GE 45610 and 45609 Problem

Hi All,

I have read numerous boards about problems with getting the Aux 45610 to link with the master 45609. I am having this problem as well and have had no luck so far. I have a newer home with all of the standard 3 way wiring and neutrals in every box. I have even ordered and tried a replacement set of switch with no luck.

I have two questions. First is when measuring the volts coming out the of Master switch’s Traveler to the Aux both have read 120 volts. Does this mean that both of Master switches I received are bad? I thought that there were supposed to send low voltage signals? The seconds question is will these switches work this out a ground wire? I understand the extreme importance of grounding switches however know of my switch boxes have ground wires.

Any help would be greatly appreciated. Thank you.


Unless you are buying used switches or some other shady source, it is highly unlikely that two sets of these switches is bad. It is very common for people to get the wiring wrong, though why I don’t know.

The switches will operate without grounds. But, they should never be installed without grounds. It is very unusual for there to be no ground wire. I’ll bet that there is a ground bundle, but that it is hidden in the back of the gang box and may even be painted over.

First wire the 45609 and get it working as a stand alone. Then proceed to connecting the remote switch.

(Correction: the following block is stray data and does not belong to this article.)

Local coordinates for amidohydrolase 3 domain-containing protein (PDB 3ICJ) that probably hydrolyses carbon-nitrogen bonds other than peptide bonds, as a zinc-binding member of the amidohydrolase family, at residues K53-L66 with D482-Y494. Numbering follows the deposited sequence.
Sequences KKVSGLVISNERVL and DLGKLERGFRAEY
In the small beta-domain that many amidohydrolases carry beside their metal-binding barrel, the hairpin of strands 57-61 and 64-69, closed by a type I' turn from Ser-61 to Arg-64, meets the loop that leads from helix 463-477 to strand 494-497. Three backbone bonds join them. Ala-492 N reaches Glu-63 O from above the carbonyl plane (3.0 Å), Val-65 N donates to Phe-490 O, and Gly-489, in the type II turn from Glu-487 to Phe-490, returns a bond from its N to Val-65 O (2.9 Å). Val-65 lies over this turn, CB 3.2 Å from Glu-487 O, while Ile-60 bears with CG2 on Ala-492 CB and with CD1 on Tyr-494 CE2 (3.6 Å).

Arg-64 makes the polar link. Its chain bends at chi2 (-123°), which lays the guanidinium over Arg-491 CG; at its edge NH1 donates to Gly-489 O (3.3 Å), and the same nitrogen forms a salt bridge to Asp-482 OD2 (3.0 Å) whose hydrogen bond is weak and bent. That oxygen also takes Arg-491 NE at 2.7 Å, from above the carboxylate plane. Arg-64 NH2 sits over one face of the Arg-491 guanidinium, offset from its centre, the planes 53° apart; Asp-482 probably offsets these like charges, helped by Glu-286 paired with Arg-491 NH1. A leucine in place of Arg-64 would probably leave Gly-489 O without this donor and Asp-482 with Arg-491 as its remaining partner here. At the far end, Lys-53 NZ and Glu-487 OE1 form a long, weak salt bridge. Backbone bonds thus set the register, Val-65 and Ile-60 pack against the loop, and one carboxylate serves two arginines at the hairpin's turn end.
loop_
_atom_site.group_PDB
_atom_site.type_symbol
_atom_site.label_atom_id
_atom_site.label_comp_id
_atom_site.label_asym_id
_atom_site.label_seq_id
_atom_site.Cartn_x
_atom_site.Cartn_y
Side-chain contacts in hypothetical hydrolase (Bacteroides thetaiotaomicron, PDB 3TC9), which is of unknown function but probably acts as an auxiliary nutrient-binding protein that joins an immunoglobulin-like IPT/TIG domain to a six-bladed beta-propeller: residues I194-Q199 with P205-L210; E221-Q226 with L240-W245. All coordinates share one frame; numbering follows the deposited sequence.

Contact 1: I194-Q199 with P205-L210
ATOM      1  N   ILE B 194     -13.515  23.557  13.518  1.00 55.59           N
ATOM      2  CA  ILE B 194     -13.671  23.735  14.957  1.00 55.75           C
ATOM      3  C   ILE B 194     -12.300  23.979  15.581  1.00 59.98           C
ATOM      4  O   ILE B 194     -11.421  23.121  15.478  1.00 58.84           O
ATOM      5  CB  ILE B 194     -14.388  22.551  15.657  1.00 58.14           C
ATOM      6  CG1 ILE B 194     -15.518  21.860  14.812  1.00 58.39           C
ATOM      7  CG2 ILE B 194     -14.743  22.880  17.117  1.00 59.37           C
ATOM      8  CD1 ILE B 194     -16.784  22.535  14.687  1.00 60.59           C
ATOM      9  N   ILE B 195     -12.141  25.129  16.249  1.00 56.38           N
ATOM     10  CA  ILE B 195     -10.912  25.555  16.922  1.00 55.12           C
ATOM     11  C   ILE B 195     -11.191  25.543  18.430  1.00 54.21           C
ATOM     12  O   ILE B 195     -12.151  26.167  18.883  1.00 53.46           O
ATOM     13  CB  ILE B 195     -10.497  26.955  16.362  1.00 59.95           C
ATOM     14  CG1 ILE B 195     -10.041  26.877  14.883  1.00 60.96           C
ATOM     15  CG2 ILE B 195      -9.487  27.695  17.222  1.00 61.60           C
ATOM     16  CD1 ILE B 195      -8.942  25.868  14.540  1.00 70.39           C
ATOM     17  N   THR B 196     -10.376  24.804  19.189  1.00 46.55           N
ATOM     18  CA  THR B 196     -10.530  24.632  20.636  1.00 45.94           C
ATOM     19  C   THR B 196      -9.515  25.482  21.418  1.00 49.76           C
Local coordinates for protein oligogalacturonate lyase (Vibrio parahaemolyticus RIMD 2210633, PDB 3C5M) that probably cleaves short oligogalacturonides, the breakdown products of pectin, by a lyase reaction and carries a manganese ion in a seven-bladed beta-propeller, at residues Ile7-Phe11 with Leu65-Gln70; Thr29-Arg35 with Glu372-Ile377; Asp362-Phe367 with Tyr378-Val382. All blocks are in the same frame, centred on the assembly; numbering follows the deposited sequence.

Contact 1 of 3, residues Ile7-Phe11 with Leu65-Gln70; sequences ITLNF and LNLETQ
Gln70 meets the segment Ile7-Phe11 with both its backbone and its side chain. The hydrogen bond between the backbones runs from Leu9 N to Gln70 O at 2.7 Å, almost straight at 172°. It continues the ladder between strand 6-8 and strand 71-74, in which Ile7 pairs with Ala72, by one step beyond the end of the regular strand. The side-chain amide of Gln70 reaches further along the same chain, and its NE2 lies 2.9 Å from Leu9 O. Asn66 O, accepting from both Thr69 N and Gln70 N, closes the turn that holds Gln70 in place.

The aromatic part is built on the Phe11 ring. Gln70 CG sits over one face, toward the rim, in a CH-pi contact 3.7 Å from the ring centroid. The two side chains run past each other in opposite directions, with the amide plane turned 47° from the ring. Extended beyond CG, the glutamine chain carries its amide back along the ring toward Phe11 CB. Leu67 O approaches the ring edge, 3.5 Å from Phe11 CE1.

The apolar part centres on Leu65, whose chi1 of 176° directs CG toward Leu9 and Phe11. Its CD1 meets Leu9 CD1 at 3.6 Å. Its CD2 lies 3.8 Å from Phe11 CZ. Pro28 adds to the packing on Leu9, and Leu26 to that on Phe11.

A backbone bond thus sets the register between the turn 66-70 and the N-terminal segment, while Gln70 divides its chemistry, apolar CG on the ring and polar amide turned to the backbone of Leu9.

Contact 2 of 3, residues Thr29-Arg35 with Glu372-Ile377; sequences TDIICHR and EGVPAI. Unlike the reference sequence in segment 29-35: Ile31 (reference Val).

The black wire in the traveler cable should be capped off at both ends.

There are only two wires, besides ground that go to the 45610 remote. A neutral(white) and a traveler(red). The red traveler should not be connected to anything else besides the two switches. The white neutral should be connected to the two switches and the neutral bundle.

Edit: Added picture.

Z-Waver, thank you for you response. This is exactly how I have connected both units and they still did not work. I even tried connecting the 45610 directly into the master with a short traveler and still not signal was sent. I have decide to go a different route with Aeon DSC26103 Micros Switches since it appears both of my previous units were bad.

In my house my three way outlets are wired so that the hot line is led to one switch, and the load line (lights) are led to the other switch.

If yours is wired the same way, it is imperative to know which outlet has the hot line, and which outlet has the load line. Careful use of a voltage meter can determine which is which. I installed the master switch in the hot outlet.

I use the black traveler to connect the load line at the second outlet to the load output of the master switch, and made sure the switch (and lights) fully worked. Then it was an easy thing to just connect the slave switch to the neutral wire in the second outlet, and to the red traveller which is connected back to the slave connection on the master switch.

BTW - Some older GE/Jasco switches had the slave switch connected differently. Check the instruction to verify you do not have one of these older switches.